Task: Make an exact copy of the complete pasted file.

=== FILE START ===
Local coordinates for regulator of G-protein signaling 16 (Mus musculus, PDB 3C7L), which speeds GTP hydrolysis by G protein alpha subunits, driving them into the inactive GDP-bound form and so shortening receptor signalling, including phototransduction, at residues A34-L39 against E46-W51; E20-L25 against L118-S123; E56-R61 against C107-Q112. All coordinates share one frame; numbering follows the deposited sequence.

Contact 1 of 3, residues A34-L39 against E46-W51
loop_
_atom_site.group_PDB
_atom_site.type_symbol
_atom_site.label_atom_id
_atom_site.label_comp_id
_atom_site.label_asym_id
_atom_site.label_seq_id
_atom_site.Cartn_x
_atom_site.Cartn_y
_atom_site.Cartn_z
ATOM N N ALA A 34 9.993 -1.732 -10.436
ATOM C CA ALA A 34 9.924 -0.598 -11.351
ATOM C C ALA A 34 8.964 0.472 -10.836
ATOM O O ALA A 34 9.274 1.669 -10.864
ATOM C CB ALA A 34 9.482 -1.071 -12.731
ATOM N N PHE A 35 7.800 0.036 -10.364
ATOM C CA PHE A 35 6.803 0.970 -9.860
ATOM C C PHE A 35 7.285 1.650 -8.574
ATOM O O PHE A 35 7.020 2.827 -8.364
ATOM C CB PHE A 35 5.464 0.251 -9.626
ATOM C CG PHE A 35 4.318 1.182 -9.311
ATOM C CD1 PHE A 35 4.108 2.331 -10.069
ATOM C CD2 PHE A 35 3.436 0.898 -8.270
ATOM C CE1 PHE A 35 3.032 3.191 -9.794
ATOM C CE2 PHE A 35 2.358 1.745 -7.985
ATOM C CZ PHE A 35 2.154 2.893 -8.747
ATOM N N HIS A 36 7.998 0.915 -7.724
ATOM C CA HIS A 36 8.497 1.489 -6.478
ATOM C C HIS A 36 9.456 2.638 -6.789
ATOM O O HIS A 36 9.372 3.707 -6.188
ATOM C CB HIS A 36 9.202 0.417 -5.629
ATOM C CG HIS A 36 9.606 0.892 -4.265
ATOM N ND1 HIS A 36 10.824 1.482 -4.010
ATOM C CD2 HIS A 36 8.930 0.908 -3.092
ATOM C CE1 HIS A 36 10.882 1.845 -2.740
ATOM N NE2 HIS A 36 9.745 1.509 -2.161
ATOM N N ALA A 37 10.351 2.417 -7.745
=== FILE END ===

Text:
Local coordinates for regulator of G-protein signaling 16 (Mus musculus, PDB 3C7L), which speeds GTP hydrolysis by G protein alpha subunits, driving them into the inactive GDP-bound form and so shortening receptor signalling, including phototransduction, at residues A34-L39 against E46-W51; E20-L25 against L118-S123; E56-R61 against C107-Q112. All coordinates share one frame; numbering follows the deposited sequence.

Contact 1 of 3, residues A34-L39 against E46-W51
loop_
_atom_site.group_PDB
_atom_site.type_symbol
_atom_site.label_atom_id
_atom_site.label_comp_id
_atom_site.label_asym_id
_atom_site.label_seq_id
_atom_site.Cartn_x
_atom_site.Cartn_y
_atom_site.Cartn_z
ATOM N N ALA A 34 9.993 -1.732 -10.436
ATOM C CA ALA A 34 9.924 -0.598 -11.351
ATOM C C ALA A 34 8.964 0.472 -10.836
ATOM O O ALA A 34 9.274 1.669 -10.864
ATOM C CB ALA A 34 9.482 -1.071 -12.731
ATOM N N PHE A 35 7.800 0.036 -10.364
ATOM C CA PHE A 35 6.803 0.970 -9.860
ATOM C C PHE A 35 7.285 1.650 -8.574
ATOM O O PHE A 35 7.020 2.827 -8.364
ATOM C CB PHE A 35 5.464 0.251 -9.626
ATOM C CG PHE A 35 4.318 1.182 -9.311
ATOM C CD1 PHE A 35 4.108 2.331 -10.069
ATOM C CD2 PHE A 35 3.436 0.898 -8.270
ATOM C CE1 PHE A 35 3.032 3.191 -9.794
ATOM C CE2 PHE A 35 2.358 1.745 -7.985
ATOM C CZ PHE A 35 2.154 2.893 -8.747
ATOM N N HIS A 36 7.998 0.915 -7.724
ATOM C CA HIS A 36 8.497 1.489 -6.478
ATOM C C HIS A 36 9.456 2.638 -6.789
ATOM O O HIS A 36 9.372 3.707 -6.188
ATOM C CB HIS A 36 9.202 0.417 -5.629
ATOM C CG HIS A 36 9.606 0.892 -4.265
ATOM N ND1 HIS A 36 10.824 1.482 -4.010
ATOM C CD2 HIS A 36 8.930 0.908 -3.092
ATOM C CE1 HIS A 36 10.882 1.845 -2.740
ATOM N NE2 HIS A 36 9.745 1.509 -2.161
ATOM N N ALA A 37 10.351 2.417 -7.745